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LC-16 Abstract

The Effects of Rainfall Exclusion on Canopy Phenology, Water Dynamics, Carbon, Nutrients, and Survival of Plants of the Cerrado Projeto Seca-Cerrado

Eric A. Davidson — WHRC - Woods Hole Research Center (US-PI)
Carlos Augusto Klink — UnB - Universidade de Brasília (SA-PI)

           

In recent years severe droughts have

become common in tropical regions and may become more frequent in the

future.  Recent images of large,

extensive fires in the Amazonian and Cerrado regions remain fresh in our

memories.  Although characterized as a

biome with vegetation that explores deep soil to obtain nutrients and water,

the cerrado has suffered from land use change over a large geographic area

which has brought changes in the structure and function of this ecosystem.  Models that predict climate change show that

substitution of native vegetation by monocultures of pasture plants can change

precipitation patterns and the frequency dry periods in central Brazil.   These climatic changes can alter the

balance between woody plants with deep roots and herbaceous and grass species

with shallow roots.  The increase of

global temperatures and a concomitant decrease in precipitation may increase

the dominance of grasses to the detriment of deep-rooted woody vegetation in

the cerrado.  The cerrado vegetation has

the capacity to extract water and nutrients from deep soil layers during the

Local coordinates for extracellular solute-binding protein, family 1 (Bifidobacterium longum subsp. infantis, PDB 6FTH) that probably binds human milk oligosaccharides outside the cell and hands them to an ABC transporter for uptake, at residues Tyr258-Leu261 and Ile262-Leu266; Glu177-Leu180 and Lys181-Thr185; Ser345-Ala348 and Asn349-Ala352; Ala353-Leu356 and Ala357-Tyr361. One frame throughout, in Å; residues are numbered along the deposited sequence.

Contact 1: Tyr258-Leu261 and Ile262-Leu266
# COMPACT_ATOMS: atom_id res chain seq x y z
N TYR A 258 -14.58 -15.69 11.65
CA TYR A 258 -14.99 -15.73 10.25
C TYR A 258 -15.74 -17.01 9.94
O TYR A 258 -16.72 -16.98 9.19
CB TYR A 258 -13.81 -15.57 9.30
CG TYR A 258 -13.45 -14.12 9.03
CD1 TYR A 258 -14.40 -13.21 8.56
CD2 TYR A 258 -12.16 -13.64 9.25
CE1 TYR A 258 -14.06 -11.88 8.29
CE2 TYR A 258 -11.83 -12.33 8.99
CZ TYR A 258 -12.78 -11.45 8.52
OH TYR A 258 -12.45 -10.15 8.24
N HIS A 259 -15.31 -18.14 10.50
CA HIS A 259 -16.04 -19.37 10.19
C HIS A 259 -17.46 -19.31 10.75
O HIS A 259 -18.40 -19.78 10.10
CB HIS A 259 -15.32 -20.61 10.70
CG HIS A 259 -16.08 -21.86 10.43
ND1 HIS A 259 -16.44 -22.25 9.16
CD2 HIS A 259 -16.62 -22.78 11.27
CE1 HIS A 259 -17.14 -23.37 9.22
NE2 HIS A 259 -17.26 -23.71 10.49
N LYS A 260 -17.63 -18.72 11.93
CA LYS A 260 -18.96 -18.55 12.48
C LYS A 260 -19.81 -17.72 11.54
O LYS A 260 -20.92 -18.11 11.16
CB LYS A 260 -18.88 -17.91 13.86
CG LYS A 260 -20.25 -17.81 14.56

long dry season, which permits the foliage to continue to transpire.  Recharge of soil water after a long drought

is necessary for maintenance of the ecosystem. 

During periods of prolonged drought, such as the last El Nino event of

1997/1998, this recharge of soil water did not occur, resulting in pronounced

hydrologic stress.  The vertical

distribution of carbon inputs by roots, and hence the stocks of soil carbon,

could be substantially affected.  In

this research project, we propose to test these predictions in the cerrado by

provoking an experimental reduction in rainfall in an area of natural cerrado

in the Reserva Ecológica do IBGE (protected from fire for more than 20 years)

using a constructed cover over the vegetation with a removable top.  To understand the effects of rainfall

exclusion on the structure and function of the vegetation, we are studying

canopy phenology, growth and mortality of woody plants, production and quality

of litter, nitrogen mineralization, microbial biomass, retranslocation of

nutrients by woody species, production and distribution of roots, and soil

respiration.  These measurements will be

correlated with measures of soil water, using the same methodology that we have

used to study soil water in deep soil shafts. 

We will compare results from the experimental plot with an adjacent

control plot.  

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